The National Dissemination Plan suggests that effectively disseminating collaborative care for depression in the VA will likely require attention to: Guidelines and Quality Indicators (4 goals), Training in Clinical Processes and Evidence-based Quality Improvement (6 goals), Marketing (7 goals), and Informatics Support (1 goal). Action Teams are using the NDP as a blueprint for developing infrastructure to support system-wide adoption and sustained implementation of collaborative care for depression. To date, accomplishments include but are not limited to: conduct of a systematic review of the literature to update VA depression treatment guidelines to include the latest evidence on collaborative care for depression; training for clinical staff on TIDES (Translating Initiatives for Depression into Effective Solutions project) care; spread of TIDES care to new VA facilities; and integration of TIDES depression assessment tools into a planned update of software used in delivery of VA mental health services. Thus far, common barriers encountered by Action Teams in addressing NDP goals include: a) limited time to address goals due to competing tasks/priorities, b) frequent turnover of key organizational leaders/stakeholders, c) limited skills and training among team members for addressing NDP goals, and d) difficulty coordinating activities across Action Teams on related goals.
MH-QUERI has partnered with VA organizational leaders to develop a focused yet flexible plan to address key factors to prepare for national dissemination and implementation of collaborative care for depression. Early indications suggest that the plan is laying an important foundation that will enhance the likelihood of successful implementation and spread across the VA healthcare system.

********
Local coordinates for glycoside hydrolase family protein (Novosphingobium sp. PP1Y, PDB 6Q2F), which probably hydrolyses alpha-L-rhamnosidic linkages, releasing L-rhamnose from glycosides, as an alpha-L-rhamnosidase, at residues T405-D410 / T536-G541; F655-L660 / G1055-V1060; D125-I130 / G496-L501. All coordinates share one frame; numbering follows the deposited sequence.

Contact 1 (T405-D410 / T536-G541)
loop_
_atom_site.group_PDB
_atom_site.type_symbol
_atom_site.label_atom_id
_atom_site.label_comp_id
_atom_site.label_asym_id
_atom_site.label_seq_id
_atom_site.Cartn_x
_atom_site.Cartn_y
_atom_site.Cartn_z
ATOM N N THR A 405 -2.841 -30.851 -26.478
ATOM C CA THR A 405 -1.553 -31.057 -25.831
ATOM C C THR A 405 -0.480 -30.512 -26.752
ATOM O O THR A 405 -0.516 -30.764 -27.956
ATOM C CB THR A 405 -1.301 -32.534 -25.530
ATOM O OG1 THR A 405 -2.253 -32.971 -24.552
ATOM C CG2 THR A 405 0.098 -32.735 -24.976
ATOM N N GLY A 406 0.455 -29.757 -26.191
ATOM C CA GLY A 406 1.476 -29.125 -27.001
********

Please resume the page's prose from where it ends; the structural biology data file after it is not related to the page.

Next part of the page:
Implementation Science 01/2009; 3(1):59. DOI:10.1186/1748-5908-3-59 · 4.12 Impact Factor
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ABSTRACT: A new method for characterizing surface topography using a 2-dimensional discrete wavelet transform (2-D DWT) has been developed. The wavelet transform (WT) is the basis for a wide range of techniques applied in image processing and pattern recognition. Its main advantages over other feature extraction methods are the space-frequency localization, and the multi-resolution view of the frequency components of a signal. In this paper, an automatic grinding modes classification technique using a 2-D DWT is introduced, and comparisons of automatic grinding modes classification and human eye inspection are also examined
Emerging Technologies and Factory Automation, 1996. EFTA '96. Proceedings., 1996 IEEE Conference on; 12/1996
Available from: Joseph Goulet
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ABSTRACT: Electronic medical records systems (EMR) contain many directly analyzable data fields that may reduce the need for extensive chart review, thus allowing for performance measures to be assessed on a larger proportion of patients in care.
This study sought to determine the extent to which selected chart review-based clinical performance measures could be accurately replicated using readily available and directly analyzable EMR data.
A cross-sectional study using full chart review results from the Veterans Health Administration's External Peer Review Program (EPRP) was merged to EMR data.
Over 80% of the data on these selected measures found in chart review was available in a directly analyzable form in the EMR. The extent of missing EMR data varied by site of care (P<0.01). Among patients on whom both sources of data were available, we found a high degree of correlation between the 2 sources in the measures assessed (correlations of 0.89-0.98) and in the concordance between the measures using performance cut points (kappa: 0.86-0.99). Furthermore, there was little evidence of bias; the differences in values were not clinically meaningful (difference of 0.9 mg/dL for low-density lipoprotein cholesterol, 1.2 mm Hg for systolic blood pressure, 0.3 mm Hg for diastolic, and no difference for HgbA1c).
Directly analyzable data fields in the EMR can accurately reproduce selected EPRP measures on most patients. We found no evidence of systematic differences in performance values among these with and without directly analyzable data in the EMR.
Medical Care 01/2007; 45(1):73-9. DOI:10.1097/01.mlr.0000244510.09001.e5 · 3.23 Impact Factor